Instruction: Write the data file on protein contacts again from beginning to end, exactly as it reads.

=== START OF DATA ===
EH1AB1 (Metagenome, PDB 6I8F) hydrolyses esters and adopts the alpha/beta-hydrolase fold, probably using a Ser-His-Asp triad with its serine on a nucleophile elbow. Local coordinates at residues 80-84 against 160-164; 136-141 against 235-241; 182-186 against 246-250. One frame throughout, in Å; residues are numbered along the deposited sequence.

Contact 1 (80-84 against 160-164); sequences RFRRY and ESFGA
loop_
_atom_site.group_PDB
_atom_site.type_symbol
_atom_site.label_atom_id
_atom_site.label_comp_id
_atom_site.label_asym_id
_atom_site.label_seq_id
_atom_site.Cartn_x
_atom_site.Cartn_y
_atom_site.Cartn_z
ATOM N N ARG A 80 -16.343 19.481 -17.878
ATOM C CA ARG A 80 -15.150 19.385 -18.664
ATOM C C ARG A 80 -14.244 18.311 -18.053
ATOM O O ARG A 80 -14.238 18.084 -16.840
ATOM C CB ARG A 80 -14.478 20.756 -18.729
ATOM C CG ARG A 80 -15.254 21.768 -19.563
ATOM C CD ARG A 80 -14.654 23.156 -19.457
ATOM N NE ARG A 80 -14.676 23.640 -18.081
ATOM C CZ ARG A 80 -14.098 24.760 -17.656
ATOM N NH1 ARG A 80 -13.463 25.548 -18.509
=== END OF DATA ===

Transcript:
EH1AB1 (Metagenome, PDB 6I8F) hydrolyses esters and adopts the alpha/beta-hydrolase fold, probably using a Ser-His-Asp triad with its serine on a nucleophile elbow. Local coordinates at residues 80-84 against 160-164; 136-141 against 235-241; 182-186 against 246-250. One frame throughout, in Å; residues are numbered along the deposited sequence.

Contact 1 (80-84 against 160-164); sequences RFRRY and ESFGA
loop_
_atom_site.group_PDB
_atom_site.type_symbol
_atom_site.label_atom_id
_atom_site.label_comp_id
_atom_site.label_asym_id
_atom_site.label_seq_id
_atom_site.Cartn_x
_atom_site.Cartn_y
_atom_site.Cartn_z
ATOM N N ARG A 80 -16.343 19.481 -17.878
ATOM C CA ARG A 80 -15.150 19.385 -18.664
ATOM C C ARG A 80 -14.244 18.311 -18.053
ATOM O O ARG A 80 -14.238 18.084 -16.840
ATOM C CB ARG A 80 -14.478 20.756 -18.729
ATOM C CG ARG A 80 -15.254 21.768 -19.563
ATOM C CD ARG A 80 -14.654 23.156 -19.457
ATOM N NE ARG A 80 -14.676 23.640 -18.081
ATOM C CZ ARG A 80 -14.098 24.760 -17.656
ATOM N NH1 ARG A 80 -13.463 25.548 -18.509